After several months of inactivity, due to the very wet ground conditions, construction work started again. With just a few weeks work left to do it has been very frustrating not to be able to finish it off before the end of the winter.  Last week Fen Group was able to install the top for the pump chamber which will enable Panks Pumps to connect the pump to the mains. This will allow us to pump excess water from the ditch network back into the reservoir to ensure we lose as little water off the site as possible. Once the pump is working there are just a few minor jobs to do, such as testing the abstraction system for leaks and finishing off the perimeter bund and an internal ditch where the main access point was.

View across north east corner
With the site wetting up naturally and with little disturbance from contractors and visitors to the site the number of waterfowl has increased. Several jack snipe have been flushed, usually from the same locations over the winter although Snipe have not been as common as last year.  Mallard, gadwall, teal, wigeon and shelduck have been using the site, including the scrapes dug last autumn.  Parties of lapwing and winter thrushes are also passing through. One interesting observation was a couple of weeks ago when I flushed an Egyptian goose from an old nest in Jubilee Wood although it wasn’t there the following week. They are early nesters but frequently fail because of poor weather conditions.

With spring around the corner we are waiting to see what other species turn up to nest.  Several pairs of little ringed plover nested last year although no young were seen and lapwings also fared badly. Avocets, which had bred in 2012, just passed through last year and there was no evidence of breeding from the shelduck that loaf around in the lagoon area.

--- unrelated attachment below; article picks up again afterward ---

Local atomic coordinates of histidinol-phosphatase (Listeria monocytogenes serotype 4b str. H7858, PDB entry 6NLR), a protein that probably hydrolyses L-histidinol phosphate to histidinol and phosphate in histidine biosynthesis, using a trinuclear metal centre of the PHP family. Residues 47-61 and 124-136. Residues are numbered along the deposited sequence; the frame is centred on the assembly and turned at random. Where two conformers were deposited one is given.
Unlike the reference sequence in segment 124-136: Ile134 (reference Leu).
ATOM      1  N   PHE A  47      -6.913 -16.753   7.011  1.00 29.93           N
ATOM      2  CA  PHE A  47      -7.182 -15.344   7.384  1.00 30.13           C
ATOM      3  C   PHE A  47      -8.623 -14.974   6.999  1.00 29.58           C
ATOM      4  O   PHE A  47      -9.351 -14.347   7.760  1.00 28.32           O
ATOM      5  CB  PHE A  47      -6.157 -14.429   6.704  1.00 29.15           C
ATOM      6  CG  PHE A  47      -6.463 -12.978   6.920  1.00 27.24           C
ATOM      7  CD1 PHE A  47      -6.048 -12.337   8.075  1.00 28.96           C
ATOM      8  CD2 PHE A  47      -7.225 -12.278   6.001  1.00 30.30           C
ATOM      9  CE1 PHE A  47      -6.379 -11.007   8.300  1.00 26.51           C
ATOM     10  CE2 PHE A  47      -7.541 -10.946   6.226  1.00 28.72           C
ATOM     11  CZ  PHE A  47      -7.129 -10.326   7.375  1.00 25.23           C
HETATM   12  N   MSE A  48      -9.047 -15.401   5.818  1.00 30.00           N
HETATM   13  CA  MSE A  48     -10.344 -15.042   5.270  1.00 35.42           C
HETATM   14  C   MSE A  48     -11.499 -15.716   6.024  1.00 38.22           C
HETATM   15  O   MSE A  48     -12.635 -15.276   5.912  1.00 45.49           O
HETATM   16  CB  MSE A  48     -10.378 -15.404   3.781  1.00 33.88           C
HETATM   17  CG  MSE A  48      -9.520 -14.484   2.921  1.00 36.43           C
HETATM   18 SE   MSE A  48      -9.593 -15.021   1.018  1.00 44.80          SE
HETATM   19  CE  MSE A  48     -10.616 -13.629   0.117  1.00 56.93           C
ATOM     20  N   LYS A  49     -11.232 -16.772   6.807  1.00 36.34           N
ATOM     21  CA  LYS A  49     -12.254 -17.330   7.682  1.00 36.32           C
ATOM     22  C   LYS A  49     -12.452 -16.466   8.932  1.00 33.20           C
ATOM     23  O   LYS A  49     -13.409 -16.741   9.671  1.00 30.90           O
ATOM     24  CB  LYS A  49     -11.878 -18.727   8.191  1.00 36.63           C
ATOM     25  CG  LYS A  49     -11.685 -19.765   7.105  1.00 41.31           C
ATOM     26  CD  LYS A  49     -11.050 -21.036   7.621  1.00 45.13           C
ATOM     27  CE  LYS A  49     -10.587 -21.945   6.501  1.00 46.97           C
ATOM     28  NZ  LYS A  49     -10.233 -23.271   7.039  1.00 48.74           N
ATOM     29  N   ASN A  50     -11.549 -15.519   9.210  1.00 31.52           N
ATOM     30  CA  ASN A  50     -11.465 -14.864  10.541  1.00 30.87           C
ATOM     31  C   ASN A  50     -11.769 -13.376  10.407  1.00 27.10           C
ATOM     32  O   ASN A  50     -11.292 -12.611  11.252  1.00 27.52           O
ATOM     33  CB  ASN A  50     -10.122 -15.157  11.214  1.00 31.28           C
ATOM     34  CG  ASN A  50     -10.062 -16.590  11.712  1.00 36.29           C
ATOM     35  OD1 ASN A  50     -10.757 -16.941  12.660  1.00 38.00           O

We have just submitted a planning application for change of land use for the adjacent Methwold site. This will provide a further 18ha of reedbed, enough hopefully to attract a pair each of bittern and marsh harrier. This is again in partnership with Environment Agency, and also Natural England. If the planning application is successful work could start in July.  The soil on this site is more peaty than the more free-draining sandy soils at Hilgay so it will be more susceptible to wet ground conditions so it is important for work to start before the winter.

Friday, 7 March 2014

'Green Oscars' to recognise outstanding efforts for wildlife

Mark Webster, Living Landscape Community Officer

I have recently started work with Norfolk Wildlife Trust on an exciting project, ‘Delivering Living Landscapes’.  My work involves me in helping local communities develop and look after community green spaces and help make them even better for wildlife.

Work party of volunteers at Tolls Meadow, Wymondham